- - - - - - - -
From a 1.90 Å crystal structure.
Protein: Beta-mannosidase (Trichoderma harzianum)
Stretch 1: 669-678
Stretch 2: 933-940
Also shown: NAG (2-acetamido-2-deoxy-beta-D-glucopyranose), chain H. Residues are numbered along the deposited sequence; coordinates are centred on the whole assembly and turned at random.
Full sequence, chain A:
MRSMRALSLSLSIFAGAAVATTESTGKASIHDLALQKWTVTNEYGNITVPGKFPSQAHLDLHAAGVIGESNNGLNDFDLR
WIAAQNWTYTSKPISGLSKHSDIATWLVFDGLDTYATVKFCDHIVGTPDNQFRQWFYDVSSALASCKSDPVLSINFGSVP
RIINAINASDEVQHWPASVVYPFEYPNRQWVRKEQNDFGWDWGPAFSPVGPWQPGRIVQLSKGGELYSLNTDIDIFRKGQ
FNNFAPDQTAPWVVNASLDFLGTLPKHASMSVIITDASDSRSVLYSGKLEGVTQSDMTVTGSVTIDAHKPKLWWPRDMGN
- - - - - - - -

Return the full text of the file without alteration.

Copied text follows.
From a 1.90 Å crystal structure.
Protein: Beta-mannosidase (Trichoderma harzianum)
Stretch 1: 669-678
Stretch 2: 933-940
Also shown: NAG (2-acetamido-2-deoxy-beta-D-glucopyranose), chain H. Residues are numbered along the deposited sequence; coordinates are centred on the whole assembly and turned at random.
Full sequence, chain A:
MRSMRALSLSLSIFAGAAVATTESTGKASIHDLALQKWTVTNEYGNITVPGKFPSQAHLDLHAAGVIGESNNGLNDFDLR
WIAAQNWTYTSKPISGLSKHSDIATWLVFDGLDTYATVKFCDHIVGTPDNQFRQWFYDVSSALASCKSDPVLSINFGSVP
RIINAINASDEVQHWPASVVYPFEYPNRQWVRKEQNDFGWDWGPAFSPVGPWQPGRIVQLSKGGELYSLNTDIDIFRKGQ
FNNFAPDQTAPWVVNASLDFLGTLPKHASMSVIITDASDSRSVLYSGKLEGVTQSDMTVTGSVTIDAHKPKLWWPRDMGN